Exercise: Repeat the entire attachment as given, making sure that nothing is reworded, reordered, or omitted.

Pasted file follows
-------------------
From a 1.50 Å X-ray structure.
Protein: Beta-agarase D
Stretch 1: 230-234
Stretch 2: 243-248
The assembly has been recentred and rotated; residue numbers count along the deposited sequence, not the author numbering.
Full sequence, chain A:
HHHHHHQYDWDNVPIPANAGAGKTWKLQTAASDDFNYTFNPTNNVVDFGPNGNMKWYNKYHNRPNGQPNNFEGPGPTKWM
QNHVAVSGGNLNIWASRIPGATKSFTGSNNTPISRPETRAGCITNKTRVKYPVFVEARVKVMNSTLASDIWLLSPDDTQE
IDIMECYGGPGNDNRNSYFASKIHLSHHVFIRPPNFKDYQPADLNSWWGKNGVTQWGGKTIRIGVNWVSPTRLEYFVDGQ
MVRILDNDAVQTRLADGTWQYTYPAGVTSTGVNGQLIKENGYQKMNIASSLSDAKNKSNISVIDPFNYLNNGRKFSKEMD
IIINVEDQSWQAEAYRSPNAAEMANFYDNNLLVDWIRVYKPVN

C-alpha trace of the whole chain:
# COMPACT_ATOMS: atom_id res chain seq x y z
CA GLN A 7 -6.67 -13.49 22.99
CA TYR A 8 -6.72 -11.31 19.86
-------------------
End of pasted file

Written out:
From a 1.50 Å X-ray structure.
Protein: Beta-agarase D
Stretch 1: 230-234
Stretch 2: 243-248
The assembly has been recentred and rotated; residue numbers count along the deposited sequence, not the author numbering.
Full sequence, chain A:
HHHHHHQYDWDNVPIPANAGAGKTWKLQTAASDDFNYTFNPTNNVVDFGPNGNMKWYNKYHNRPNGQPNNFEGPGPTKWM
QNHVAVSGGNLNIWASRIPGATKSFTGSNNTPISRPETRAGCITNKTRVKYPVFVEARVKVMNSTLASDIWLLSPDDTQE
IDIMECYGGPGNDNRNSYFASKIHLSHHVFIRPPNFKDYQPADLNSWWGKNGVTQWGGKTIRIGVNWVSPTRLEYFVDGQ
MVRILDNDAVQTRLADGTWQYTYPAGVTSTGVNGQLIKENGYQKMNIASSLSDAKNKSNISVIDPFNYLNNGRKFSKEMD
IIINVEDQSWQAEAYRSPNAAEMANFYDNNLLVDWIRVYKPVN

C-alpha trace of the whole chain:
# COMPACT_ATOMS: atom_id res chain seq x y z
CA GLN A 7 -6.67 -13.49 22.99
CA TYR A 8 -6.72 -11.31 19.86